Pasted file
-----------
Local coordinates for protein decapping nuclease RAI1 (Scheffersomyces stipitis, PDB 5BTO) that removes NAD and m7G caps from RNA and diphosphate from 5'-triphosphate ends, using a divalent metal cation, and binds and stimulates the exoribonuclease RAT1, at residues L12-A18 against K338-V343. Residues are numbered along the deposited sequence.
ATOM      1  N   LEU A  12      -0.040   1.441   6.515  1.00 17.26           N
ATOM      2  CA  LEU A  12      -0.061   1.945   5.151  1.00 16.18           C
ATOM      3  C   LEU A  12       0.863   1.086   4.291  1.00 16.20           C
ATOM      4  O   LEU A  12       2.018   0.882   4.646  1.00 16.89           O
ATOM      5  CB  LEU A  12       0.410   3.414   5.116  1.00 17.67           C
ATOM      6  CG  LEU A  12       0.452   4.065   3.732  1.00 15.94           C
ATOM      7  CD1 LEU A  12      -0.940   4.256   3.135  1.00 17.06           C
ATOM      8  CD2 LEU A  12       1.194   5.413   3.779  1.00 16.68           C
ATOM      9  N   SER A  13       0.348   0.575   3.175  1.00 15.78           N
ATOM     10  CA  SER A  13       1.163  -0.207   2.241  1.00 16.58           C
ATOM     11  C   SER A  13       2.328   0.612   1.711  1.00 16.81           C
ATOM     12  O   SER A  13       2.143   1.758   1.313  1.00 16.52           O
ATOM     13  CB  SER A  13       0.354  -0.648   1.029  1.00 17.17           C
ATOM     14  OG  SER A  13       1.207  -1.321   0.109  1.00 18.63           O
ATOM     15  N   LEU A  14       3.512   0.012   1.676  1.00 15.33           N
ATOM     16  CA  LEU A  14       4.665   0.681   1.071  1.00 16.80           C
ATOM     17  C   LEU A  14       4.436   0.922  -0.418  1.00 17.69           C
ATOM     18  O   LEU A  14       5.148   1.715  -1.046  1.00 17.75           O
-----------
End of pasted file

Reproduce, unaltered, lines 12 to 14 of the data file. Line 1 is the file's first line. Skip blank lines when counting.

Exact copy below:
ATOM     11  C   SER A  13       2.328   0.612   1.711  1.00 16.81           C
ATOM     12  O   SER A  13       2.143   1.758   1.313  1.00 16.52           O
ATOM     13  CB  SER A  13       0.354  -0.648   1.029  1.00 17.17           C